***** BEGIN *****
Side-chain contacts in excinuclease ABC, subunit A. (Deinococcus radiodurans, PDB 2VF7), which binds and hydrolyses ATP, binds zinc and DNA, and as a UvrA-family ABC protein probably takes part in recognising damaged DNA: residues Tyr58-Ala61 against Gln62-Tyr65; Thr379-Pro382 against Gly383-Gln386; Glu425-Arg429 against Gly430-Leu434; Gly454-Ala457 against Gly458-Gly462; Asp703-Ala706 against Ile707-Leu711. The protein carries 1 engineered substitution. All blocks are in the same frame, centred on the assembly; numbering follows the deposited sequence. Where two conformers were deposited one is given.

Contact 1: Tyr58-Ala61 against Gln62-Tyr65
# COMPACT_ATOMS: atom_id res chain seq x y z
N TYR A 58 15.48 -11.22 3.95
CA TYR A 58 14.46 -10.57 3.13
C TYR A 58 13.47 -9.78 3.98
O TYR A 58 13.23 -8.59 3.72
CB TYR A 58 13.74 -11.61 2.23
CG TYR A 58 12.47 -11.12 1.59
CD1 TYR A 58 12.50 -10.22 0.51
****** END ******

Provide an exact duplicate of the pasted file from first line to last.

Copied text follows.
Side-chain contacts in excinuclease ABC, subunit A. (Deinococcus radiodurans, PDB 2VF7), which binds and hydrolyses ATP, binds zinc and DNA, and as a UvrA-family ABC protein probably takes part in recognising damaged DNA: residues Tyr58-Ala61 against Gln62-Tyr65; Thr379-Pro382 against Gly383-Gln386; Glu425-Arg429 against Gly430-Leu434; Gly454-Ala457 against Gly458-Gly462; Asp703-Ala706 against Ile707-Leu711. The protein carries 1 engineered substitution. All blocks are in the same frame, centred on the assembly; numbering follows the deposited sequence. Where two conformers were deposited one is given.

Contact 1: Tyr58-Ala61 against Gln62-Tyr65
# COMPACT_ATOMS: atom_id res chain seq x y z
N TYR A 58 15.48 -11.22 3.95
CA TYR A 58 14.46 -10.57 3.13
C TYR A 58 13.47 -9.78 3.98
O TYR A 58 13.23 -8.59 3.72
CB TYR A 58 13.74 -11.61 2.23
CG TYR A 58 12.47 -11.12 1.59
CD1 TYR A 58 12.50 -10.22 0.51